I started with a Spearfishing Specialties made SeaHornet 52. That gun came with the speedload kit and a standard line shaft. Once I got over the fear of losing the shaft, I added a spare shaft holder and would carry the line shaft and load the free. Problem with this setup is that in order to shoot lineshaft, you’d first have to unload the freeshaft. Valuable time wasted.

Prior to Speargods Evo system, I got a couple of modified shafts and added a ring to the line on my Ocean Rhino RX5. Sounds similar to the hyperlink system. Single flopper shaft with a slide ring, but no spring clip. Worked well, but can’t backload the shaft due to the ring.

I’ve recently converted my RX5 to the Evo system, and modified the SeaHornet that my daughter now uses to use the shafts I was previously using. When it’s time to replace those, I’ll convert her gun to the Evo system as well.
 

Belzelbub

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What about this brand/type of guns?
DFA is definitely interesting, but probably overkill for a first gun. As was said, I’d wager that more fish have been killed with JBLs and SeaHornet derived (AB Biller, Ocean Rhino, etc.) than anything else.

The DFA is an enclosed track gun. Benefit of enclosed track is increased accuracy, especially when using multiple bands. Using multiple bands can cause the shaft to bend as it’s fired. This uses energy as the shaft wobbles. The enclosed track prevents this, so it’s useful for additional range. Typical drawbacks to enclosed track are needing to use finned shafts and shafts must be muzzle loaded. The DFA snap track allows back loading, but still requires finned shafts. Finned shafts tend to be a bit more expensive, but not the end of the world.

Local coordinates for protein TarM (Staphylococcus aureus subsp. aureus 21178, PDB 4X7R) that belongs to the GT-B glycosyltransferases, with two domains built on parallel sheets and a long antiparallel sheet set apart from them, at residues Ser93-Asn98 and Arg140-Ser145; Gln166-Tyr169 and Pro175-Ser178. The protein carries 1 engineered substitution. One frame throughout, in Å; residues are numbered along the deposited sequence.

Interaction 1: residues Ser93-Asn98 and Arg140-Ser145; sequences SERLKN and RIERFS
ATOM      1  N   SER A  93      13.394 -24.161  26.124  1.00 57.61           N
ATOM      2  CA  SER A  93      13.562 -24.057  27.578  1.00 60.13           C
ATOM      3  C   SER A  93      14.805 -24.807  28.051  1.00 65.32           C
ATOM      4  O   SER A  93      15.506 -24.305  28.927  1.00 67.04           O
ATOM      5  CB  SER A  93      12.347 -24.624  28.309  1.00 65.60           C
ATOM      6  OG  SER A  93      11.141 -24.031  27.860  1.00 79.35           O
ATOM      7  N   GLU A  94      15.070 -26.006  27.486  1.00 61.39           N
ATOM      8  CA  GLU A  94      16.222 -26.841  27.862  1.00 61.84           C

I normally use a single band when hunting, so shaft whip is unlikely. I see the main benefit of the enclosed track is on those longer shots. I don’t currently need that. That said, DFA will be on my short list when it’s time to get a new gun. Probably about the time my youngest daughter starts hunting.
 

BoltSnap

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Finned shafts tend to be a bit more expensive, but not the end of the world

Is this the only objection you have against finned shafts or is there more to it?
 

Belzelbub

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Is this the only objection you have against finned shafts or is there more to it?
That’s my only objection to the DFA version, and it’s a fairly minor objection. The shafts seem to add only a few dollars over comparable shafts, but I’m not 100% positive which shafts the DFA takes, or if you have to buy them from DFA. The finned shafts aren’t a strong objection either, especially at a minor price increase. Availability of the shafts would be the bigger question. I haven’t looked into which trigger mech is used, hopefully it would be compatible with the more common types.

Price of the gun itself is about double what a comparable Ocean Rhino costs. That’s a more significant price difference.

I think it’s probably overkill for bottom fishing. However, I’m not necessarily opposed to overkill.